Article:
Conspiracy theorist Alex Jones’ latest bankruptcy plan would pay Sandy Hook families a minimum total of $55 million over 10 years, a fraction of the $1.5 billion awarded to the relatives in lawsuits against Jones for calling the 2012 Newtown school shooting a hoax.
The families, meanwhile, have filed their own proposal seeking to liquidate nearly all of Jones’ assets, including his media company Free Speech Systems, and give the proceeds to them and other creditors.
The dueling plans, filed late Friday in U.S. Bankruptcy Court in Houston, will be debated and challenged over the next two months, with hearings scheduled for February that will result in a final order saying how much Jones will have to pay out.
Jones and Free Speech Systems, based in Austin, Texas, both filed for bankruptcy last year as the families were awarded more than $1.4 billion in a Connecticut lawsuit and another $50 million in a Texas lawsuit. A third trial is pending in Texas in a similar lawsuit over Jones’ hoax conspiracy filed by the parents of another child killed in the school shooting.
The new bankruptcy filings came a day after the 11th anniversary of a gunman’s killing of 20 first-graders and six educators at Sandy Hook Elementary School in Newtown, Connecticut, on Dec. 14, 2012.
Relatives of some of the victims sued Jones in Connecticut for defamation and infliction of emotional distress for claiming the school shooting never happened and was staged by “crisis actors” in a plot to increase gun control.
Eight victims’ relatives and an FBI agent testified during a monthlong trial in late 2022 about being threatened and harassed for years by people who deny the shooting happened. Strangers showed up at some of their homes and confronted some of them in public. People hurled abusive comments at them on social media and in emails. Some received death and rape threats.
Jones’ lawyers did not immediately respond to email messages Saturday.
Christopher Mattei, a Connecticut attorney for the Sandy Hook families, said Jones’ proposal “falls woefully short” of providing everything the families are entitled to under bankruptcy laws.
“The families’ plan is the only feasible path for ensuring that Jones’ assets are quickly distributed to those he has harassed for more than a decade,” Mattei said in a statement Saturday.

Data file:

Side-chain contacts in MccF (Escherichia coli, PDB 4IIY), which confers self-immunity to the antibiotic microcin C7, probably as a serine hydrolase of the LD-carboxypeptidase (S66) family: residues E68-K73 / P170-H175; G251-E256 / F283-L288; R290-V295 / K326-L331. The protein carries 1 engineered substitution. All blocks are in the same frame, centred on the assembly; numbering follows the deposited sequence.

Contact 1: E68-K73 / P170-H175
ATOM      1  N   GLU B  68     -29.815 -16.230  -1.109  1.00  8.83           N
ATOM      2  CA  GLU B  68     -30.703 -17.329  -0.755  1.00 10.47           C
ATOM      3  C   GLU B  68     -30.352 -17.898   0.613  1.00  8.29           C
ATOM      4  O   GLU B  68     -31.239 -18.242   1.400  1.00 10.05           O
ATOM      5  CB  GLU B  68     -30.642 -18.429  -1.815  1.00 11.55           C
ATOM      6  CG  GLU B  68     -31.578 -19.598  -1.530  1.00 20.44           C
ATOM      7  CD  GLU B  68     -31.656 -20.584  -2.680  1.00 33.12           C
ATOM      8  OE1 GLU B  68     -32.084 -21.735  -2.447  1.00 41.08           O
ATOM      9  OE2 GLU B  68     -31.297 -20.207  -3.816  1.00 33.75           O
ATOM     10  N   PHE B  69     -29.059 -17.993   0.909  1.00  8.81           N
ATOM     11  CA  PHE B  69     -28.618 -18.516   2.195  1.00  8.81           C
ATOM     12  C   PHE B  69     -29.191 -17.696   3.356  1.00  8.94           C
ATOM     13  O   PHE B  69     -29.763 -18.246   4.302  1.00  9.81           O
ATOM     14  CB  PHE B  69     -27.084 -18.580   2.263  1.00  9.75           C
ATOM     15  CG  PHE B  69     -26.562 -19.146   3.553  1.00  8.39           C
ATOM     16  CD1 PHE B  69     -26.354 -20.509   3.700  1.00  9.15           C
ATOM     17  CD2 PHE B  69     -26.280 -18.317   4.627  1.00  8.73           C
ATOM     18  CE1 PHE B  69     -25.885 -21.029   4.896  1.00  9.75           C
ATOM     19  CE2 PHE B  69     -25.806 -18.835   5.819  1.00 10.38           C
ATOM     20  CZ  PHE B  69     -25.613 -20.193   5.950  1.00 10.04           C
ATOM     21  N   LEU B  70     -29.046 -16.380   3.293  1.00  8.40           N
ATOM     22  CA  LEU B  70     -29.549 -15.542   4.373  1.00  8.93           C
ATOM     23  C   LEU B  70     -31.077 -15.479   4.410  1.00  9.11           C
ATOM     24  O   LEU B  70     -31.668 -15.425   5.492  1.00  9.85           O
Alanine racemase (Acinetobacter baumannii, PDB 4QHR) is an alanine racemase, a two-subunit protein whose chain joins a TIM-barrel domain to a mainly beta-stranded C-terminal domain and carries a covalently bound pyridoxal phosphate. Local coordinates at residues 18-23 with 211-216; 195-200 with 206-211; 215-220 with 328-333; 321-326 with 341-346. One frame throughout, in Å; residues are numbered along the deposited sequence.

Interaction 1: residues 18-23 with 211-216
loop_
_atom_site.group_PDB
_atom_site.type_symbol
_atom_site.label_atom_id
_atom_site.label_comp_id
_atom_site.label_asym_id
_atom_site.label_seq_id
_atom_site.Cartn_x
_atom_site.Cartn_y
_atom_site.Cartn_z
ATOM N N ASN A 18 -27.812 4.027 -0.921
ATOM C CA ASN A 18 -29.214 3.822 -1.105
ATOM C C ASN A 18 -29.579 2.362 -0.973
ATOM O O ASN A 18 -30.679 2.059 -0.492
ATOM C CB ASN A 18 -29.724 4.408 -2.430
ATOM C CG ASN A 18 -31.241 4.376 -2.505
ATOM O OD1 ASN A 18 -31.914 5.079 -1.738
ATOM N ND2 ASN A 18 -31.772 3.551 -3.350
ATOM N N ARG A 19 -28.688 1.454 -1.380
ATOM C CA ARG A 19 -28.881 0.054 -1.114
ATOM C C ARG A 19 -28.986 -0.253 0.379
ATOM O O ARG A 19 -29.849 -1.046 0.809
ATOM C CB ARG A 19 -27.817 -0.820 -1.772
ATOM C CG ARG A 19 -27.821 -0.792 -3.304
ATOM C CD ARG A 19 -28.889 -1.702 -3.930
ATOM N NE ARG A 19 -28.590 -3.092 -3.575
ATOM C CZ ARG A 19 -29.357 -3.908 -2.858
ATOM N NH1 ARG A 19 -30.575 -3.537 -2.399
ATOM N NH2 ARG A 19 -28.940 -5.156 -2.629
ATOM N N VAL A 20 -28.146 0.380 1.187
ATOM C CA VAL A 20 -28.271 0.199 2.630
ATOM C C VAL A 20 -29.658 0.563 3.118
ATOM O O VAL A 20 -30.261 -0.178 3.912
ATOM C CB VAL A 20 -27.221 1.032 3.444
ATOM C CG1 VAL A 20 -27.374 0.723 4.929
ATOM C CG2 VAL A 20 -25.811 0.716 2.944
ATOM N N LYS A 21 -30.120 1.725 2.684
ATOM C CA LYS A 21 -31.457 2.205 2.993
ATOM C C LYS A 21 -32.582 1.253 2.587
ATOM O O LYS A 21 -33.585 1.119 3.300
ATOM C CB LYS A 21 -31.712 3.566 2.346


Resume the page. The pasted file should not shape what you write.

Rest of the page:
Jones’ new proposal to settle with the families for at least $5.5 million a year for 10 years doesn’t appear to offer much more than what Free Speech Systems offered them in its bankruptcy case last month. He also would give them percentages of his income streams.
Free Speech Systems, the parent company of Jones’ Infowars show, proposed to pay creditors about $4 million a year, down from an estimate earlier this year of $7 million to $10 million annually.
The company said it expected to make about $19.2 million next year from selling the dietary supplements, clothing and other merchandise Jones promotes on his shows, while operating expenses including salaries would total about $14.3 million.
Personally, Jones listed about $13 million in total assets in recent financial statements filed with the bankruptcy court, including about $856,000 in various bank accounts. A judge recently gave Jones approval to sell some of his assets, including guns, vehicles and jewelry to raise money for creditors.
The families’ plan would set up a trust that would liquidate nearly all of Jones’ assets, except his primary home and other holdings considered exempt from sale under bankruptcy laws. The trust would have sweeping powers, including authority to recoup money that Jones has paid and given others if those transfers were not allowed by law.
The families have been complaining about Jones’ personal spending, which topped $90,000 a month this year. They also have another pending lawsuit claiming Jones hid millions of dollars in an attempt to protect his wealth. One of Jones’ lawyers has called the allegations “ridiculous.”
Jones is appealing the $1.5 billion in lawsuit awards to the families and has insisted his comments about the shooting were protected by free speech rights.